According to the study, 34 percent of the US' interventions have been against countries in Latin America and the Caribbean, 23 percent against nations in East Asia and the Pacific, 14 percent in the Middle East and North Africa, and 13 percent in Europe.

Counterproductive nature

The study also pointed to the so-called humanitarian and democratizing justifications for the use of force, as well as validations under the global "war on terror" doctrine. These justifications have been used liberally over the past 30 years, notwithstanding their often legally flimsy and practically counterproductive nature.

After the Sept 11 attacks, administrations in the White House have come to rely more on military interventions, such as in the initial defeat of the Taliban in Afghanistan and the toppling of Saddam Hussein in Iraq in the first decade of this century.

Military interventions by the US and its NATO and Arab allies expanded a decade ago when turmoil broke out in many Middle East countries.

Libya, Syria and Yemen slipped into civil war one after another. At the same time, global terrorism based in the Middle East, ripped through the world, leaving thousands of people dead and many more wounded.

However, it is widely believed that military interventions have failed to contain terrorism and have only worsened the problem.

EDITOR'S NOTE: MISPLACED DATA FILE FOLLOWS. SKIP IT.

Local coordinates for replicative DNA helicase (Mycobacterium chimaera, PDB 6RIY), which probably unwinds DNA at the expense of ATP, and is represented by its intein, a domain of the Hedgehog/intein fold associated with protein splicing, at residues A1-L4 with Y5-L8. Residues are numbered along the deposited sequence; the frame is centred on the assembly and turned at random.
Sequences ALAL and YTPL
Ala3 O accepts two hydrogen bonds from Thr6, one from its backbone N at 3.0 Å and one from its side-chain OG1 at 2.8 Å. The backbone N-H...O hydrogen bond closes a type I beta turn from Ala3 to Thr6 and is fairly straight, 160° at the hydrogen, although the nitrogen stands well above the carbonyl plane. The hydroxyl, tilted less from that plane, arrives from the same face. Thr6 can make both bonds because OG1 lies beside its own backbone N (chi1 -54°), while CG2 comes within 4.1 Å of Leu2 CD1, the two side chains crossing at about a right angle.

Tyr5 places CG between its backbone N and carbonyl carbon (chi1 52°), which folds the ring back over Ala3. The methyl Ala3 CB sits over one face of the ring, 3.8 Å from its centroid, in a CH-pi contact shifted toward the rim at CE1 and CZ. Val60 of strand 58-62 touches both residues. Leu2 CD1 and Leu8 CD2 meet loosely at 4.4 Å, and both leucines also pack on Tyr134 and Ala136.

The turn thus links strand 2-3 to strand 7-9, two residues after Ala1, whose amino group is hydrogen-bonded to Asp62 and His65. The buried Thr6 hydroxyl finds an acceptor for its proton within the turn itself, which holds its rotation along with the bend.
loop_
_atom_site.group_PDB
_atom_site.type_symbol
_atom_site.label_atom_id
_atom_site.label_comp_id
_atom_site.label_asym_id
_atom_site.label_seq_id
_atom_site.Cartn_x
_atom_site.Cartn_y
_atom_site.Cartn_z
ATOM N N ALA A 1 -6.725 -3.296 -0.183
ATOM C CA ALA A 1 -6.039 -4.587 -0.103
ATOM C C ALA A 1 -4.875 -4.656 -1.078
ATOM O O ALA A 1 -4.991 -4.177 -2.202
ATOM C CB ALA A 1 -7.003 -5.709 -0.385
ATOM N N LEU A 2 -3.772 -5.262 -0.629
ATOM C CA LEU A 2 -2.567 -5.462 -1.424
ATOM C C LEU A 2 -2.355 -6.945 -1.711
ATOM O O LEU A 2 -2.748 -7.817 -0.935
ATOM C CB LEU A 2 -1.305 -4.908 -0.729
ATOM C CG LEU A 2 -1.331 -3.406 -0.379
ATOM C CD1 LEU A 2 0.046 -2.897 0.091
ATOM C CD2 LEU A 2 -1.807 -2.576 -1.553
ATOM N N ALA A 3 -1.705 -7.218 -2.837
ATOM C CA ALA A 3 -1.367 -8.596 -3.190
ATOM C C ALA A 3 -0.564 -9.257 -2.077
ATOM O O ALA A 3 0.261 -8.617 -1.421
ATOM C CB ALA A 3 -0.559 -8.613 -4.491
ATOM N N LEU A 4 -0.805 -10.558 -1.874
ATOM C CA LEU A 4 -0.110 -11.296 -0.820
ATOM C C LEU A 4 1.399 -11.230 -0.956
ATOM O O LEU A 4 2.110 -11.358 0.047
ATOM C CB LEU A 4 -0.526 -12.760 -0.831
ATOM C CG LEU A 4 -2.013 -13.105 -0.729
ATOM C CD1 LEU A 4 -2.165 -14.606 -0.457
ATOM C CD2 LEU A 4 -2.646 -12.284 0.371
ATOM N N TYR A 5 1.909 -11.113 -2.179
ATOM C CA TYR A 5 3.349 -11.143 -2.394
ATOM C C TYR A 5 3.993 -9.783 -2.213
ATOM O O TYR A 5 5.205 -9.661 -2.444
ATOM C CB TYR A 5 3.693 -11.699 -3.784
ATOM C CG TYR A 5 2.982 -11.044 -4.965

"The war on terror started in 2001. We had the Islamic State in 2014. And even now international terrorism is thriving," said Poghosyan.

After the US invasion of Iraq in 2003, politicians, militias, and religious leaders — with support from Washington and regional countries — struggled for power. But this came at the expense of security and stability in the country. "I may say that the US invasion of Iraq in 2003 created chaos in the country, which continues until now," said Poghosyan.

According to Brown University's Watson Institute for International and Public Affairs, between 184,382 and 207,156 Iraqi civilians were killed directly in war-related violence in the country.

Shen Dingli, a professor and former executive dean of the Institute of International Studies at Fudan University, believes that the reason Washington likes to point fingers at others around the world has its roots in its ideology.

"The US is inclined to install the US' mode or its 'democracy' onto other countries. Then come protests from the locals in response to the US' military interventions and violence. And so it goes, on and on, until everyone gets lost in this miserable cycle," said Shen.

According to a report by Smithsonian magazine in 2019, the US' "war on terror" has spread to more than 40 percent of the world's countries.

The war isn't being waged by just the military, which has spent $1.9 trillion fighting so-called terrorism since 2001. The US State Department has spent $127 billion over the past 17 years to train police, military and border patrol agents in many countries and to develop anti-terrorism education programs, among other activities.

In August last year, the US withdrew its troops from Afghanistan, ending its 20 years of intervention in the country. "What happened in Afghanistan taught a lesson to the US as they failed to install its democracy and left the country in a shambles," Shen said.